After six months on maternity leave, I took some time to review my career and discover what I want to do next. To kickstart the next chapter, I wanted to share a longer version of my journey into social impact design and why this site was created. I hope you enjoy and feel inspired to share your story with me! Let’s get reading…
Leaving my small California hometown at the age of 18 was my first big solo adventure. I chose to study architecture at Tulane for three reasons:
- I was able to receive a masters degree in five years, as opposed to the typical 7-9 year route (yes, I like to be efficient with time ;]);
- the university attracted students from all over the US;
- and the city of New Orleans was unlike anywhere I had been before.
Deep down, though, it gave me an opportunity to explore the potential in myself in a place 2,000 miles from where I grew up surrounded by new people.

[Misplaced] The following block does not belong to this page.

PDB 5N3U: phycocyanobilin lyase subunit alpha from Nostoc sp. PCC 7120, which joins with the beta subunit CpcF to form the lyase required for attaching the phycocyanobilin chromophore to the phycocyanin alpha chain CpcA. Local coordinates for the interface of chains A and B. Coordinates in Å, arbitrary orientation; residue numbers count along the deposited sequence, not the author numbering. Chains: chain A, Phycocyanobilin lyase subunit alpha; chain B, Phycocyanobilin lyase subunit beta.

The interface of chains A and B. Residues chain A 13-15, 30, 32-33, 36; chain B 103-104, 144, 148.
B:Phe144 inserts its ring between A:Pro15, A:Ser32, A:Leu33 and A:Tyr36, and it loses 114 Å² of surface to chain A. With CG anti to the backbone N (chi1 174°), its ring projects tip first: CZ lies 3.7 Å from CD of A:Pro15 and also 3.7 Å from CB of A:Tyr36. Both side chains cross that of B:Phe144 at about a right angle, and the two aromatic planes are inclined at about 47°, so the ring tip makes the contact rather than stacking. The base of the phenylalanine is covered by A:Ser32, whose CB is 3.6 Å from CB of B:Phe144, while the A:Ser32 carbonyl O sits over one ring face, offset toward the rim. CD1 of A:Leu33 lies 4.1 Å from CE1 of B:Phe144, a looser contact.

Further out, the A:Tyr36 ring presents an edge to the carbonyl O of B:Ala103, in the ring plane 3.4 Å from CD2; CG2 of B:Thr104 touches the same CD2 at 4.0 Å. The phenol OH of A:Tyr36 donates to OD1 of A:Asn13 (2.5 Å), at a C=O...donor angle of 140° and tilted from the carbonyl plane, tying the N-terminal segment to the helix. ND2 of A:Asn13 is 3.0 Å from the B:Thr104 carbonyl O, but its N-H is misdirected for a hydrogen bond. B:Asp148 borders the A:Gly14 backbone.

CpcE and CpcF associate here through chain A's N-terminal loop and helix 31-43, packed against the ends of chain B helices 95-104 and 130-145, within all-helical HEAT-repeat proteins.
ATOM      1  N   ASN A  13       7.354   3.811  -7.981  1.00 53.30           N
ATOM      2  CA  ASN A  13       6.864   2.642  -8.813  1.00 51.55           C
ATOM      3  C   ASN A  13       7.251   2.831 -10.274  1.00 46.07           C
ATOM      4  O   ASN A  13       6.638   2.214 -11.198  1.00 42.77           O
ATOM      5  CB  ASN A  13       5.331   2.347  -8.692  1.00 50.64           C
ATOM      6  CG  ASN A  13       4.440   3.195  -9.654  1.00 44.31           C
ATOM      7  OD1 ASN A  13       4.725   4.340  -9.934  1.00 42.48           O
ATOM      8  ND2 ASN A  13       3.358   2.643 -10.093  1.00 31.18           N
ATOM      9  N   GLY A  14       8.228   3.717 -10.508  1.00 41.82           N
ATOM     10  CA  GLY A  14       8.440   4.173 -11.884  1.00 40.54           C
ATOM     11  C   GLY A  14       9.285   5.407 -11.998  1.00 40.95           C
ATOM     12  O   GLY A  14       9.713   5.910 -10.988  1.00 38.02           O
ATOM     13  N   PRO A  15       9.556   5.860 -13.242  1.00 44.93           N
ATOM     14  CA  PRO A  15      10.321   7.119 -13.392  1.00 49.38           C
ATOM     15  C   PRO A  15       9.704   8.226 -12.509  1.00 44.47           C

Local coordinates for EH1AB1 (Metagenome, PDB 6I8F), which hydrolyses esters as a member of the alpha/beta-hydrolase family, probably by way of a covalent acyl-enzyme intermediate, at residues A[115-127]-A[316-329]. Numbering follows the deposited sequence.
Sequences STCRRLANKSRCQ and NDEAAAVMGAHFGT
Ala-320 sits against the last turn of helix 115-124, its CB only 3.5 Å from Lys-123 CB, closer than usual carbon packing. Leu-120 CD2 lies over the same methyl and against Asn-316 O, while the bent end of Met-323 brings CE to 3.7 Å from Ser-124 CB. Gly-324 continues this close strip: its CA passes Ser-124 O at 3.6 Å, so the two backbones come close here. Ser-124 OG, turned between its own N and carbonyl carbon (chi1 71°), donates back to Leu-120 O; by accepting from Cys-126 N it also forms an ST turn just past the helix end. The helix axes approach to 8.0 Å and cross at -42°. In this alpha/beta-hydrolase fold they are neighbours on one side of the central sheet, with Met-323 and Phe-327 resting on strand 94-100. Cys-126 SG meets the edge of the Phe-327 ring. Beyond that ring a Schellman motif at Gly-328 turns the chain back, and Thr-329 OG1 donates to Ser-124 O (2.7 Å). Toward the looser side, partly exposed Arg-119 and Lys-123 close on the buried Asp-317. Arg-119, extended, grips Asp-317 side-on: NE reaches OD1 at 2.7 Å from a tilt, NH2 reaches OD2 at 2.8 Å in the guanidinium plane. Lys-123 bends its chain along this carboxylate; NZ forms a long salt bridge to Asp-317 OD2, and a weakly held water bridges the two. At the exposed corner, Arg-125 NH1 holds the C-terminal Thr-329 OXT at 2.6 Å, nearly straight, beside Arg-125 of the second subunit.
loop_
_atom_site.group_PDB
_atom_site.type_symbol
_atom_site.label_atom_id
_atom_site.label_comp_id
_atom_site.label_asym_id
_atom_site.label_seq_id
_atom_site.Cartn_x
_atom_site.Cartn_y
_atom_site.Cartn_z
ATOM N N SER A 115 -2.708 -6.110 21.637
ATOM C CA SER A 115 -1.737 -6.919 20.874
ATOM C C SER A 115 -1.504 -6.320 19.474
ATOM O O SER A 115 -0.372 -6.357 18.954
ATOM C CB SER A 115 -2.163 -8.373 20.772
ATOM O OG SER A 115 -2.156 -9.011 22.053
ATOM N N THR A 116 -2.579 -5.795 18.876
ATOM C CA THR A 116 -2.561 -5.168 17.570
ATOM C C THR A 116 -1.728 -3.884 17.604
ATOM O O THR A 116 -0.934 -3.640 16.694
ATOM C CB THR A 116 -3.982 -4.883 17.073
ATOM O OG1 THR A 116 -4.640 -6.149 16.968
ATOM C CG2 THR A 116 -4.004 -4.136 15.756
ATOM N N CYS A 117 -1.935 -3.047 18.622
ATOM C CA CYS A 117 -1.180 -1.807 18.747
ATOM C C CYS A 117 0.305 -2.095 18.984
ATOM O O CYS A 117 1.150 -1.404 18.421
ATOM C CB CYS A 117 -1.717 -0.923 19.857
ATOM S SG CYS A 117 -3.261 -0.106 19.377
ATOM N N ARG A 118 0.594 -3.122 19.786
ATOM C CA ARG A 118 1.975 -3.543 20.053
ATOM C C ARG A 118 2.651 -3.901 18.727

During the first four years at Tulane, I had grown tremendously as a person. I had been exposed to so many new things: food, people, thinking, culture, music, and the Big Easy lifestyle. It wasn’t always easy—I missed my family, friends, and the comforts of California that I grew to miss. But as I entered the summer of 2005 ready to work on my master’s thesis, I vividly remember the feeling of independence, confidence, and possibility. All I had left was one year of research, writing, designing, and presenting the project I selected—and then I’d be off into the world to become an architect.
But that plan fell apart August 27th, 2005.
The heat and humidity in New Orleans were at an all time high. My boyfriend and I were walking along Magazine Street to meet up with a friend at a bar. We walked off the boiling sidewalk into a cool, dark bar that smelled of stale cigarettes and booze. “Hey, y’all!” yelled our friend, waving from a table in the corner. As we walked over to him, we noticed a huge white cloud on the TV screen above his head—the hurricane that had been brewing in the Gulf of Mexico was now spanning from Louisiana to Florida and was headed straight for where we were standing.